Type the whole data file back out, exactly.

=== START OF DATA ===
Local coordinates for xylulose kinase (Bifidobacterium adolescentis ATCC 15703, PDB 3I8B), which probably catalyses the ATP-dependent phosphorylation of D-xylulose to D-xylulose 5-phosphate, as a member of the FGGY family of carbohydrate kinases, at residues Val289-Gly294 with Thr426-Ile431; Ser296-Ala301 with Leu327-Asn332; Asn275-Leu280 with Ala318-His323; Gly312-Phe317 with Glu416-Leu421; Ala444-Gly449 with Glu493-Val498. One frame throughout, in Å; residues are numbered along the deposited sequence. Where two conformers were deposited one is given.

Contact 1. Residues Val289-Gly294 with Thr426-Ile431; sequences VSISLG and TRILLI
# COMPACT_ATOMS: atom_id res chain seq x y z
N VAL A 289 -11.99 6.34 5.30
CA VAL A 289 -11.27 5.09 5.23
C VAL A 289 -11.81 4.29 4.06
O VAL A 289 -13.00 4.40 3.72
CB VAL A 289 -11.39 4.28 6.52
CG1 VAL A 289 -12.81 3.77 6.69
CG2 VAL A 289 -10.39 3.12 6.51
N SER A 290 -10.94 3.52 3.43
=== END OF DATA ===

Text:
Local coordinates for xylulose kinase (Bifidobacterium adolescentis ATCC 15703, PDB 3I8B), which probably catalyses the ATP-dependent phosphorylation of D-xylulose to D-xylulose 5-phosphate, as a member of the FGGY family of carbohydrate kinases, at residues Val289-Gly294 with Thr426-Ile431; Ser296-Ala301 with Leu327-Asn332; Asn275-Leu280 with Ala318-His323; Gly312-Phe317 with Glu416-Leu421; Ala444-Gly449 with Glu493-Val498. One frame throughout, in Å; residues are numbered along the deposited sequence. Where two conformers were deposited one is given.

Contact 1. Residues Val289-Gly294 with Thr426-Ile431; sequences VSISLG and TRILLI
# COMPACT_ATOMS: atom_id res chain seq x y z
N VAL A 289 -11.99 6.34 5.30
CA VAL A 289 -11.27 5.09 5.23
C VAL A 289 -11.81 4.29 4.06
O VAL A 289 -13.00 4.40 3.72
CB VAL A 289 -11.39 4.28 6.52
CG1 VAL A 289 -12.81 3.77 6.69
CG2 VAL A 289 -10.39 3.12 6.51
N SER A 290 -10.94 3.52 3.43